Michael Moore and the Traverse City Film Festival

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In the fall of 1993, when I moved to northwest Michigan, Poppycocks was the only decent place to eat on Traverse City’s Front Street. The city had plenty of surface parking lots where buildings once stood, a delapidated State Theatre on Front Street, and a ghostly 100-year-old psychiatric asylum on its western boundary. On the sprawling outskirts, the Grand Traverse Mall had just opened and the South Airport ring road at the mall’s doorstep was so fry pit-ugly and congested that it was a metaphor for what people feared the city and region would eventually become. 

Traverse City is a much different place today. New homes and office buildings are replacing the parking lots. Front Street is host to bars and restaurants and coffee shops and specialty food stores too numerous to name. The state hospital, where one of the largest historic restoration projects in the United States is under way, is being turned into a mixed-use village of homes, shops, and offices. To be sure, the mall is thriving and South Airport Road is busier than ever. But citizens and non-profit groups, including the one I work for, killed the highway bypass and bridge that would have been the next junked-up ring road, and replaced it with a federally-financed plan to make sure we are smarter about how to use our natural assets.

Traverse City, in other words, has stepped across an economic and cultural threshold. The distinctive ingredients of neighborhood, history, geography, and good taste are being mixed in very new ways. Perhaps none of the many events that now mark the city’s busy calendar reflects this new era more than the Traverse City Film Festival, which ended tonight.

moore-tc.jpgThe festival, of course, is the handiwork of Michigan native son, author, and documentary film maker Michael Moore (see pix), who several years ago built a house on nearby Torch Lake in Antrim County and embraced the Traverse City region as his home. On Saturday night I was one of the thousands of people carrying lawn chairs and blankets to the Open Space on the lakeshore to watch a free outdoor showing of “Raiders of the Lost Ark.” Before the show, Moore spoke to an enthusiastic audience and without any trace of irony described the decency, neighborliness, and community he found in Traverse City, and how those values were so throughly woven into the festival’s motto of “just great films.”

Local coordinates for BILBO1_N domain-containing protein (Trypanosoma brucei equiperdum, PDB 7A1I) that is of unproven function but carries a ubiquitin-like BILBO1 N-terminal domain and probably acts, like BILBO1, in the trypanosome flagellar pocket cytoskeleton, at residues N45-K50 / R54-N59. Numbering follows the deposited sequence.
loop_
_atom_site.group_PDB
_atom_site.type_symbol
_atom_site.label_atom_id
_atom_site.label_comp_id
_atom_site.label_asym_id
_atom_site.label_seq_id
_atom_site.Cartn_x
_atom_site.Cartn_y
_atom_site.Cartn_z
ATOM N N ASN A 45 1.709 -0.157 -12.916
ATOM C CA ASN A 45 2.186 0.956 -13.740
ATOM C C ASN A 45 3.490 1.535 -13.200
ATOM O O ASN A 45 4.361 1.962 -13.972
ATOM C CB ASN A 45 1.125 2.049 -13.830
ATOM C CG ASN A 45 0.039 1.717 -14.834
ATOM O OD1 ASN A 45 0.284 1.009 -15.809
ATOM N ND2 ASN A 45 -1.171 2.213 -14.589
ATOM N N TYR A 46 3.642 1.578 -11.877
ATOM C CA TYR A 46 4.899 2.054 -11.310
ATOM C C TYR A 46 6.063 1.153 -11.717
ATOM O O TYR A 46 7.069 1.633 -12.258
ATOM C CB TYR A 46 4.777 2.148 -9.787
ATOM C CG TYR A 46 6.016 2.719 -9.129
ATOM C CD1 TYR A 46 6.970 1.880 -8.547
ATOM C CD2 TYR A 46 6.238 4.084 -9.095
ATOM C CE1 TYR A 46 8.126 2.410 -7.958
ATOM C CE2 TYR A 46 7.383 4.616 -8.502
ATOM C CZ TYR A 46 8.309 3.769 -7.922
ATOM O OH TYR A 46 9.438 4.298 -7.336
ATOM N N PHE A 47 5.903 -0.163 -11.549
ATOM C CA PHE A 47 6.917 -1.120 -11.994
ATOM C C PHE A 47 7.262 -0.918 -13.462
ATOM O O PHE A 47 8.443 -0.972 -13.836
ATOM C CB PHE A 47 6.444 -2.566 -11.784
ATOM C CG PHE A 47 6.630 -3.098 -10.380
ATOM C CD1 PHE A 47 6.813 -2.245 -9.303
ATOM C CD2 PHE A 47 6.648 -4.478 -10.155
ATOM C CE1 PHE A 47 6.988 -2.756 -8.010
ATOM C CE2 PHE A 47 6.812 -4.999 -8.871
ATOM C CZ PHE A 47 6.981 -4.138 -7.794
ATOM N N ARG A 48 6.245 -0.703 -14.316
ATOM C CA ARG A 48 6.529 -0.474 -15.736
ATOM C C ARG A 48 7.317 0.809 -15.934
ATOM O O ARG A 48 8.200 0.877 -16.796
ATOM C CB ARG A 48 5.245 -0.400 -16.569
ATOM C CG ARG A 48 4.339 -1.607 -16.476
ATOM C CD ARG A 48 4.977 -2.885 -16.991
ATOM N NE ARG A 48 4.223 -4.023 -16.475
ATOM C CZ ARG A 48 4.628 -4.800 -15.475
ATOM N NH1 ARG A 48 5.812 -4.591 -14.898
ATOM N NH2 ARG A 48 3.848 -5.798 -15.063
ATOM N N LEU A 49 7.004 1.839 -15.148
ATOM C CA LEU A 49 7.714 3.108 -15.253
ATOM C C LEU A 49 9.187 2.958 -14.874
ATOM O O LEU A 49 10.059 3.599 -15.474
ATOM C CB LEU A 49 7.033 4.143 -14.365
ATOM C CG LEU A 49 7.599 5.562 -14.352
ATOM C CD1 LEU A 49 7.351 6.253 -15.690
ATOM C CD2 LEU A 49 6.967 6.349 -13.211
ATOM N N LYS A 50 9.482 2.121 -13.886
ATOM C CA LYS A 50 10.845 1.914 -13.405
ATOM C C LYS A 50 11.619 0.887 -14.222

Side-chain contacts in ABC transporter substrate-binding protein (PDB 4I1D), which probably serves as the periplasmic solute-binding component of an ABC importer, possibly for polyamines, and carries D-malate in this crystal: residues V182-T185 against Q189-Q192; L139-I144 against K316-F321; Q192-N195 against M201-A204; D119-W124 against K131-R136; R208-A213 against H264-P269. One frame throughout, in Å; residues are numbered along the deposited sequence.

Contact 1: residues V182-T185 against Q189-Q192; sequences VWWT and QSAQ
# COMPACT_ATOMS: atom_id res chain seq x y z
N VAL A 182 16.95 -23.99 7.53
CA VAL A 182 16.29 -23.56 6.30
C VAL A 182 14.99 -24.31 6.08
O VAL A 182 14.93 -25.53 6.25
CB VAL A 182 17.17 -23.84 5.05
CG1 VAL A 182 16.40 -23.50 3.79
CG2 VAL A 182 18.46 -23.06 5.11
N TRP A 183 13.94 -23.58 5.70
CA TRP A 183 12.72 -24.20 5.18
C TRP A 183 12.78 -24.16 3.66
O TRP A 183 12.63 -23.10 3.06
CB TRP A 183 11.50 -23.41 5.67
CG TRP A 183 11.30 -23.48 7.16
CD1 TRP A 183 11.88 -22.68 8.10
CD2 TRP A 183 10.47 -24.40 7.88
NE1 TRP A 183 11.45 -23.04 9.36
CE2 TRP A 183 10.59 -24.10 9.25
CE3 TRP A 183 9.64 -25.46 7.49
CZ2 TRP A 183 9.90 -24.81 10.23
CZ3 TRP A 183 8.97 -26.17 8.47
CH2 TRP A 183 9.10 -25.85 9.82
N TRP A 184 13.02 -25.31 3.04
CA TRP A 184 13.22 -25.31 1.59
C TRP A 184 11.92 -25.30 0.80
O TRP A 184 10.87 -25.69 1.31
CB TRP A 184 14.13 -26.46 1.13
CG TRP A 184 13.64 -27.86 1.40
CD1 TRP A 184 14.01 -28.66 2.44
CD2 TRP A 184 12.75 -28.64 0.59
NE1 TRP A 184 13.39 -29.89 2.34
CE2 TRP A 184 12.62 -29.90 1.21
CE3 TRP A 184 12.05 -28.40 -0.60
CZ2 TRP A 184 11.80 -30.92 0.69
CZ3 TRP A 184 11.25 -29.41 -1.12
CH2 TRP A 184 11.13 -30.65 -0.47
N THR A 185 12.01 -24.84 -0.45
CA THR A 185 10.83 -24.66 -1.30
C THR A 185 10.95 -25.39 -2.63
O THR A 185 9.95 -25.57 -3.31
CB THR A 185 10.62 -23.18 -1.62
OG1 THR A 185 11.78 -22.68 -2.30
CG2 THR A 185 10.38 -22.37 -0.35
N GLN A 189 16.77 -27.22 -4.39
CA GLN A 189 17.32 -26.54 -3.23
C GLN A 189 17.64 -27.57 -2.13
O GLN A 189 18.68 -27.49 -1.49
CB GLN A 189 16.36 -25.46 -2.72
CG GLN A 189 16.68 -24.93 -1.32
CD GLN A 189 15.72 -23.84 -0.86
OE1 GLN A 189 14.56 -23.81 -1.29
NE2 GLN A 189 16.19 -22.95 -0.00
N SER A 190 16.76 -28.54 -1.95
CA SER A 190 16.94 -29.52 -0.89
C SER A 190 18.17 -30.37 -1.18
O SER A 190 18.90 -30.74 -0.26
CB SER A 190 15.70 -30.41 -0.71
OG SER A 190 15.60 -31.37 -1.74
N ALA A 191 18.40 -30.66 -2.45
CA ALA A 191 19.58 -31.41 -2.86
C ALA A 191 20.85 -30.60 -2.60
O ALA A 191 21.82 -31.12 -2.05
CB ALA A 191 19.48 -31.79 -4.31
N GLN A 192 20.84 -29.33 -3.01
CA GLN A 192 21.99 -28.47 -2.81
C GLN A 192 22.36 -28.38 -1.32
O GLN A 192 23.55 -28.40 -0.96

Moore’s comments struck me as intensely personal. I don’t know Michael Moore and only met him once when he spoke a decade or so ago at the annual awards meeting of the Northern Michigan Environmental Action Council. But an ambitous 53-year-old man who’s used his brain, mouth, and story-telling skills to become a genuinely influential figure of his time also needs a place to feel safe. In Traverse City he found that and more. 

“Just great films” is an apt summary for why the festival is so successful. Moore’s knack for choosing movies that are funny, provocative, intelligent, and tell great stories is almost flawless.  

“Just great films,” though,  also says just as much about Moore’s needs. It’s a not so subtle reminder that in Traverse City, Moore isn’t interested in being the national figure, the activist pushing back against an inept president, an unfair system, and his critics, as he did on CNN last month. He has no desire to roil the political waters here and does not want to be a pariah in his new community. 

But make no mistake. This is an ambitous Academy Award-winning director who likes to make a point. With the help of two well-known and well-liked local guys– author Doug Stanton (“In Harm’s Way,” Owl Books, 2003) and photographer John Robert Williams — Moore crafted a week-long film experience that fits its place; a city of stable neighborhoods, hard working entrepreneurs, and welcome optimism. The Traverse City Film Festival is a prominent statement about what it takes for a newcomer, a developer if you will, to build something enduring that people love instead of fear.